GROUP(5) BSD Reference Manual GROUP(5)
group - format of the group permissions file
The file /etc/group consists of newline separated ASCII records, one per group, containing four colon (':') separated fields. These fields are as follows: group Name of the group. passwd Group's encrypted password. gid The group's decimal ID. member Group members. The group field is the group name used for granting file access to users who are members of the group. The gid field is the number associated with the group name. They should both be unique across the system (and often across a group of systems) since they control file access. The passwd field is an optional encrypted password. This field is rarely used and an asterisk is normally placed in it rather than leaving it blank. The member field contains the names of users granted the privileges of group. The member names are separated by commas without spaces or newlines. A user is automatically in a group if that group was specified in their /etc/passwd entry and does not need to be added to that group in the /etc/group file.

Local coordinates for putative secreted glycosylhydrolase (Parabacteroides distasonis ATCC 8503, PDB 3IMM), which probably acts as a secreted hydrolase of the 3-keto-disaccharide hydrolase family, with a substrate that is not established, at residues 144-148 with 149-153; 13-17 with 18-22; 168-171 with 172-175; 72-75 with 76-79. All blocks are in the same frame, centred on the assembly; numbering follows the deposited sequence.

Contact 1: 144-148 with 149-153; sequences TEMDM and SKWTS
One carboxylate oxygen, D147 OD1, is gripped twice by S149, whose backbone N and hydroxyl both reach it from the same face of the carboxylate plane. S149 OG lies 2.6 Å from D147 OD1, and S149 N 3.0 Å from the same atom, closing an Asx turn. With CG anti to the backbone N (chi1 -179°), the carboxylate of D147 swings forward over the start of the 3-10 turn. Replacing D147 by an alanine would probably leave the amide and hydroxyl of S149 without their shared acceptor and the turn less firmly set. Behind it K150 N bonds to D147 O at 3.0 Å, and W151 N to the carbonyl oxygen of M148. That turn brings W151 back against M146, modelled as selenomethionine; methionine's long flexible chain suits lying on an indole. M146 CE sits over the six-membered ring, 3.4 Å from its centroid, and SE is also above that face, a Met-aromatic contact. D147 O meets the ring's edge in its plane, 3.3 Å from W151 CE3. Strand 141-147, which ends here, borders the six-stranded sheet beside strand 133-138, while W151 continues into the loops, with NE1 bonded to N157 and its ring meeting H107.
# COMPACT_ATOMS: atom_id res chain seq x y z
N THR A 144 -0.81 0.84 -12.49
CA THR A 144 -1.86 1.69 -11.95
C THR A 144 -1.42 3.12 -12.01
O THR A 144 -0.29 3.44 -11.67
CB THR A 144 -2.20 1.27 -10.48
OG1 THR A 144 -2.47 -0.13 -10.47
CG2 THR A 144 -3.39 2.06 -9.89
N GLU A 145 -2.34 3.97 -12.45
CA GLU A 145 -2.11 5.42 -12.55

If YP is active, the group file may also contain lines of the format +name:*:: which causes the specified group to be included from the group.byname YP map. If no group name is specified, or the '+' (plus sign) appears alone on a line, all groups are included from the YP map. YP references may appear anywhere in the file, but the single '+' form should be on the last line, for historical reasons. Only the first group with a specific name encountered, whether in the group file itself, or included via YP, will be used.
passwd(1), setgroups(2), crypt(3), initgroups(3), passwd(5), yp(8)
A group file format appeared in Version 6 AT&T UNIX. The YP file format first appeared in SunOS.
The passwd(1) command does not change the group passwords. Lines in /etc/group are limited to 1024 characters. YP groups are not af- fected by this limit. Groups are limited to a maximum of 200 members per group. MirOS BSD #10-current July 18, 1995 1
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